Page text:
The BBC has suffered a huge blow to its sports programming output as it lost control of the rights to air the Olympic Games from 2022 onwards.
American broadcaster Discovery, who own Eurosport, signed a £920 million exclusive contract with The Olympics in a pan-European deal – and will become the main broadcaster of the games in 2022.
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The Discovery chief executive, David Zaslav, told the Guardian that it would negotiate with the BBC and other broadcasters in the UK, France and Germany over potentially sub-licensing some of the rights.
“Part of our approach will be to strive to work with some of the best Olympic broadcast players. The BBC will have the chance to sub-licence some of the rights. We’ll open up those discussions in every market,” he said.
“We want to give them the opportunity to sub-licence. In some markets we will run free to air, pay TV and all devices and in others we’ll partner with others.”
But even if the BBC is ultimately able to sub-licence some of the rights, it will no longer be able to market itself as the home of the Olympics across all platforms.
The BBC’s sports portfolio has come under unprecedented pressure in recent years as pay TV broadcasters have tussled over rights. The Open golf was the latest event to move to Sky and it is also expected to face a fight to hang on to the rights to rugby’s Six Nations.
Under the complex deal Discovery, which owns Eurosport, has dramatically seized the rights to both the summer and winter Olympics across Europe, excluding Russia, from 2018 onwards.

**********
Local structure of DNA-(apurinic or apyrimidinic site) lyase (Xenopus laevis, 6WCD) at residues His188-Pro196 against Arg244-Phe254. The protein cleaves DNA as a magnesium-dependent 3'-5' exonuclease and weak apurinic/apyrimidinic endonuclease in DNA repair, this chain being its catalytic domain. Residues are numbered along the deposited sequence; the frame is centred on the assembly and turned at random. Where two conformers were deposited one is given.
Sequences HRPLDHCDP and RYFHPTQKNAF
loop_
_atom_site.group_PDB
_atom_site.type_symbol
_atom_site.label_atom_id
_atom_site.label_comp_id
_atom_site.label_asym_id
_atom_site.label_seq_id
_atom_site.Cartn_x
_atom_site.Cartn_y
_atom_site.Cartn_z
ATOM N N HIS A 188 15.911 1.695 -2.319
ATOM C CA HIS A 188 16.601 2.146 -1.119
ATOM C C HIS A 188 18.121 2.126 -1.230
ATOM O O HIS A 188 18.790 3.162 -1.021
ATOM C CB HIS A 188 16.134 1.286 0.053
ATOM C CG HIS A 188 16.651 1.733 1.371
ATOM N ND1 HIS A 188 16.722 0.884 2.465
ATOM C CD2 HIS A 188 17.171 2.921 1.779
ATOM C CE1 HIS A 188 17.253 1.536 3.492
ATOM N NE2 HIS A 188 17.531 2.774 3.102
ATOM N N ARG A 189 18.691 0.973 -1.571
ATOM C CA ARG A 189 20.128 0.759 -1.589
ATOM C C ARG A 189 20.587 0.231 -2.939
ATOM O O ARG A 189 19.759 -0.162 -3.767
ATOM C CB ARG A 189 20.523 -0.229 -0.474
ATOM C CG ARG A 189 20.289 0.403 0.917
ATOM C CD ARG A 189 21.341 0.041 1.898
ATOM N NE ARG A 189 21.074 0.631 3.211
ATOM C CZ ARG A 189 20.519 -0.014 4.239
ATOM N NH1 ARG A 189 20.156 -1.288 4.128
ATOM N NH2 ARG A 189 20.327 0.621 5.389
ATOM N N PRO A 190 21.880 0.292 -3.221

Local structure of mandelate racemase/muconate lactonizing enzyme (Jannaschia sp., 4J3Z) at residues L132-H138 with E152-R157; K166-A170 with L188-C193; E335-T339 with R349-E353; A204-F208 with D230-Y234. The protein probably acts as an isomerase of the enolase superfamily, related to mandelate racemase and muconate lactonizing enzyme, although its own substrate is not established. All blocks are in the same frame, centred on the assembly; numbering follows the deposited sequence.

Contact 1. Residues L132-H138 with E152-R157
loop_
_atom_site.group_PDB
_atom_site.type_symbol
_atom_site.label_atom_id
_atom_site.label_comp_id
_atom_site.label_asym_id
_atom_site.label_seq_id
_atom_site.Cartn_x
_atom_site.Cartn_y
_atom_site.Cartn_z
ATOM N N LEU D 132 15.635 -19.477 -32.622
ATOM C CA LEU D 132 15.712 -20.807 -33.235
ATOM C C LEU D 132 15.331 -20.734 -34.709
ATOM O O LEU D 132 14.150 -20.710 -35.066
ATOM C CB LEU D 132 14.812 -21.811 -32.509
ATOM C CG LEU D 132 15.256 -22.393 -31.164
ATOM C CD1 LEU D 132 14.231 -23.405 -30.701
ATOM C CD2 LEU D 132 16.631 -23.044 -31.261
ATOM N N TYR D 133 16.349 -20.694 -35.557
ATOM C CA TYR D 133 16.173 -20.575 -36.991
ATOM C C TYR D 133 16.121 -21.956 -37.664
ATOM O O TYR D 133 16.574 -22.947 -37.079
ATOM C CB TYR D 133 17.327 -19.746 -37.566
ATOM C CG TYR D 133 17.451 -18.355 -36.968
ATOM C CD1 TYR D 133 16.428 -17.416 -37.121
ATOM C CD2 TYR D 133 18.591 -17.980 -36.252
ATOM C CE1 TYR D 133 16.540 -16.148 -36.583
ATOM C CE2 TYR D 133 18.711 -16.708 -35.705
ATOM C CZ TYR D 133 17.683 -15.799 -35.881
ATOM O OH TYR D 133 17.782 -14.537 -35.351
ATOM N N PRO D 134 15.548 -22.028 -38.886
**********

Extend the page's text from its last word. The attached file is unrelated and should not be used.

But in the UK and France deals had already been signed for the 2018 Winter Olympics in Pyeongchang and the 2020 summer Games in Tokyo, with the BBC retaining the rights to those two Games following its triumphant coverage of London 2012.
Unless existing legislation changes, Discovery will still have to broadcast the entire winter and summer Games free to air. Zaslav said it would come to different arrangements in different markets across the European territories covered by the deal.
“We understand the great legacy of Olympic programming across Europe and we have great respect for the quality of content produced by the BBC, by French TV and German TV,” he said. “Now we have the exclusive rights to the Olympics on every platform, we’ll begin discussions with all the different players in every market.”
For many years, the IOC has signed deals with a consortium of public broadcasters throughout Europe but more recently has started to examine the possibility of working with pay TV groups, as long as they guaranteed to show at least 200 hours of the summer Olympics and 100 hours of the winter Games free to air.
In 2012, the Guardian revealed that the then IOC president Jacques Rogge was considering just such a deal in the UK but the BBC managed to retain the rights to the 2018 and 2020 Games.
Last year, the IOC signed a $7.5bn broadcasting deal in the US with NBC that runs until 2032. The deal, signed by the IOC president, Thomas Bach, without a bidding process, will help underwrite his ambitious plans for an IOC television channel between Games.
“This agreement ensures comprehensive coverage of the Olympic Games across Europe, including the guarantee to provide extensive free-to-air television coverage in all territories,” said Bach, who took over from Rogge in 2013.